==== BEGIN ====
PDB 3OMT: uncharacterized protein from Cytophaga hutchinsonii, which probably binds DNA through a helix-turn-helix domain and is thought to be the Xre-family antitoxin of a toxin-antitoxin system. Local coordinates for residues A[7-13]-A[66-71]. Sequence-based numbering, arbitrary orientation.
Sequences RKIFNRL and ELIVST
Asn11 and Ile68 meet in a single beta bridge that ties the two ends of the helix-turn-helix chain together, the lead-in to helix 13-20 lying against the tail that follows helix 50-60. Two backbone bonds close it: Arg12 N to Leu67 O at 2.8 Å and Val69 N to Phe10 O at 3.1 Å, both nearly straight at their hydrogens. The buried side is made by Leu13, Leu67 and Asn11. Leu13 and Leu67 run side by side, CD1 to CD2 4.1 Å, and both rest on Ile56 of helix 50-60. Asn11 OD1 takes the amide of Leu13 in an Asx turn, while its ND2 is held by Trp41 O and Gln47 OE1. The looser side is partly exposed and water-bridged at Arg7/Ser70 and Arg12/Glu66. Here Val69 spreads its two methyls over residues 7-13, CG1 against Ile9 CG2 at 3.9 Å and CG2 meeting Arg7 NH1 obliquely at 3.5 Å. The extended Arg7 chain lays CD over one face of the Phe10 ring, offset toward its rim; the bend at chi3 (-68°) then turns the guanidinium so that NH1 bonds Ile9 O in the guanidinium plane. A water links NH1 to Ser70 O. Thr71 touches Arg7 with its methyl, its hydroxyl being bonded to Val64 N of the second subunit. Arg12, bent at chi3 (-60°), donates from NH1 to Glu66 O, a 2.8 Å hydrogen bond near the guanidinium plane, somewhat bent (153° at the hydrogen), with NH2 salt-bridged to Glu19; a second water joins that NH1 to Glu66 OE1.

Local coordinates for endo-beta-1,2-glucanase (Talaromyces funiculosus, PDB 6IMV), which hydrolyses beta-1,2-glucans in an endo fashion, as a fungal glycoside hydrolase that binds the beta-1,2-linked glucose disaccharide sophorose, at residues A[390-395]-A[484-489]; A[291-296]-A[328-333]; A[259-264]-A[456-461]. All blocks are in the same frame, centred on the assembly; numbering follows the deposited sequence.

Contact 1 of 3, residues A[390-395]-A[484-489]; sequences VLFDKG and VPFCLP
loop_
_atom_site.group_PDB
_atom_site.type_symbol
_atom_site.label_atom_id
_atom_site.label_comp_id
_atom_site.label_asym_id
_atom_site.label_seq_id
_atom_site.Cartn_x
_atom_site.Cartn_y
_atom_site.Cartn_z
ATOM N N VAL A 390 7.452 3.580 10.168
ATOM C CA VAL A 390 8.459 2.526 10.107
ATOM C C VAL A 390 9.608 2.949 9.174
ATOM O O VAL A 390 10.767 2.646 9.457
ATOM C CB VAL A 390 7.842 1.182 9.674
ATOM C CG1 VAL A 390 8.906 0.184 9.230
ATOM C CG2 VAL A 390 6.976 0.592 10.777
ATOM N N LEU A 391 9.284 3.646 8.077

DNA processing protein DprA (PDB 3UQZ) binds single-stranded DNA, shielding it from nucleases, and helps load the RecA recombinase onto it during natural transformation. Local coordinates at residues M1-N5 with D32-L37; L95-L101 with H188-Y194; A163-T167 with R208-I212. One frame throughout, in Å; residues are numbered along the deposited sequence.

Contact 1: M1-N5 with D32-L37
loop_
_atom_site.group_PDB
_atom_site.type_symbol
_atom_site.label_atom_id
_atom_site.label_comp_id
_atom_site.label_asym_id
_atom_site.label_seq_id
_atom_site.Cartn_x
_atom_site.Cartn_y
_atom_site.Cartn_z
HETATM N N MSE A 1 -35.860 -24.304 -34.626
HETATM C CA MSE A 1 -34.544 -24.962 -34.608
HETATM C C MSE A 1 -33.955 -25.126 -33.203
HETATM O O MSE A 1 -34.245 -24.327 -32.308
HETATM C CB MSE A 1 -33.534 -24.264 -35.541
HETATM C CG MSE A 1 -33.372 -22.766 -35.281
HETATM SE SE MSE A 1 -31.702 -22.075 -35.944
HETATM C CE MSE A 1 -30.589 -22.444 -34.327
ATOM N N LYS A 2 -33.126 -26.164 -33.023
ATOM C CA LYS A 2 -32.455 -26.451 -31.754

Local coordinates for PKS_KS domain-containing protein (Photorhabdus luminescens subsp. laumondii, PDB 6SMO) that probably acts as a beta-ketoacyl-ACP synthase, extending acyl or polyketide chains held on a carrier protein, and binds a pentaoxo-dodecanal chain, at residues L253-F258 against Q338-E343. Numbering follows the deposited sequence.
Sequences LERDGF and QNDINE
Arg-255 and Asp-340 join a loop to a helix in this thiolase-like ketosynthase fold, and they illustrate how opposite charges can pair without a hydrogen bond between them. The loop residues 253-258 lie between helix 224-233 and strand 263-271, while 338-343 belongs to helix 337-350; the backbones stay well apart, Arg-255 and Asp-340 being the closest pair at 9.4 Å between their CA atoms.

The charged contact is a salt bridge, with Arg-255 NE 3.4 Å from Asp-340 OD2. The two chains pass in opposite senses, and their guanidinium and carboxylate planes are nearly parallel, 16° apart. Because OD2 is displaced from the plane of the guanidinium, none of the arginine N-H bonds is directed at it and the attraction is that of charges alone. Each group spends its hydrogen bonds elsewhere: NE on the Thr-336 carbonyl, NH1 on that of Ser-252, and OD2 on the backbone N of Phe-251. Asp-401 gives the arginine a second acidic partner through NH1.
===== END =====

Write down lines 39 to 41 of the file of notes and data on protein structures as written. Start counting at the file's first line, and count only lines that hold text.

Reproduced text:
HETATM O O MSE A 1 -34.245 -24.327 -32.308
HETATM C CB MSE A 1 -33.534 -24.264 -35.541
HETATM C CG MSE A 1 -33.372 -22.766 -35.281